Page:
Gravity, Black Holes, and the Very Early Universe: An Introduction to General Relativity and…

Hardcover | October 26, 2007

byTai L. Chow

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Chow introduces the mathematical methods essential to understanding and applying general relativity--tensor calculus, some differential geometry, etc.--but leaves to more advanced references derivations that a beginning student would likely find overly long and tedious. The book employs standard tensor analysis--which requires only basic calculus for its understanding--and resists the temptation to adopt more powerful mathematical formalisms (like exterior calculus and differential forms) used by researchers in the field. In this way, the student can concentrate on learning physics--and not be distracted by the complexities of unfamiliar mathematical methods.The book also offers comprehensive discussion of the physics of black holes. The author hits just the right level of presentation: sufficient mathematical detail to demonstrate or make plausible the physical attributes of black holes - in contrast to "hand-waving" discussions found in popularizations of the subject - yet not so much mathematics as to lose track of the physics in an impenetrable forest of equations. An equally strong point is the author's discussion of the most exciting contemporary issues in astrophysics apart from black holes: recent measurements of the cosmic microwave background, the existence of the cosmological constant, dark matter, dark energy and the accelerated expansion of the universe. The final chapters on unification and inflation are also very well done and not generally found in other introductory treatments of general relativity.In sum, the book is highly informative and has a user-friendly style, which should make it an attractive choice for teachers and students.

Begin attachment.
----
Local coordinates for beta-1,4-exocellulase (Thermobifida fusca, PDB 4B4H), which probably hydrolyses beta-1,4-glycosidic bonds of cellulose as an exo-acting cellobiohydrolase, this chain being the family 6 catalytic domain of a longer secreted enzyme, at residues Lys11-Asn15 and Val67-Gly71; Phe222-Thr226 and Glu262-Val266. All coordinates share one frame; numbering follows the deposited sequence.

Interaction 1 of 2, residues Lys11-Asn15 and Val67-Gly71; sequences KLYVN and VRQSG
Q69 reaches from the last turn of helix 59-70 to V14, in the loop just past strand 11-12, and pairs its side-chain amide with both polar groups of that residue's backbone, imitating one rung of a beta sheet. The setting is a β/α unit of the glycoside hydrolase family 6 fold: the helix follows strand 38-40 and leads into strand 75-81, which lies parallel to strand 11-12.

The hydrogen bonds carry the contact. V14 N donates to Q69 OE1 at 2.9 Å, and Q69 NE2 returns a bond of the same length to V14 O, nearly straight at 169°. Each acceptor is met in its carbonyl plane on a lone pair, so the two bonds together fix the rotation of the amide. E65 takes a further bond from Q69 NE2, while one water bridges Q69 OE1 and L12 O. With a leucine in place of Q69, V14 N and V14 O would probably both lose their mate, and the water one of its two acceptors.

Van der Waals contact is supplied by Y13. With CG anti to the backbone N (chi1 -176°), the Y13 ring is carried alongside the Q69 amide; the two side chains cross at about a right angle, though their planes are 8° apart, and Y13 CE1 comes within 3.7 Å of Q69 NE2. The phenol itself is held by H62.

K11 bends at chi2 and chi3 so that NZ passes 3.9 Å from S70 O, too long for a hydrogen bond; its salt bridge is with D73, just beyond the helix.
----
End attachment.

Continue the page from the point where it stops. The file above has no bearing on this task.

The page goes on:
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From the Publisher

Chow introduces the mathematical methods essential to understanding and applying general relativity--tensor calculus, some differential geometry, etc.--but leaves to more advanced references derivations that a beginning student would likely find overly long and tedious. The book employs standard tensor analysis--which requires only bas...

From the Jacket

In the early 1900s, Albert Einstein formulated two theories that would forever change the landscape of physics: the Special Theory of Relativity and the General Theory of Relativity. By 1925, quantum mechanics had been born out of the dissection of these two theories, and shortly after that, relativistic quantum field theory. We now ha...

Tai L. Chow is Professor of Physics at California State University, Stanislaus. He has written a successful text on Mathematical Methods with Cambridge University Press: Chow, Mathematical Methods for Physicists: A Concise Introduction (Cambridge, ISBN 0521655447 , 555 pp., Hardcover, $58.00 [Hardcover: $120.00], 7/2000)

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Gravity, Black Holes, and the Very Early Universe: An Introduction to General Relativity and…
Gravity, Black Holes, and the Very Early Universe: An I...

Paperback|Oct 29 2010

$128.48 online$128.95list price
Format:HardcoverDimensions:296 pages, 9.25 × 6.1 × 0.9 inPublished:October 26, 2007Publisher:Springer New YorkLanguage:English

The following ISBNs are associated with this title:

ISBN - 10:0387736298

ISBN - 13:9780387736297

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Extra Content

Table of Contents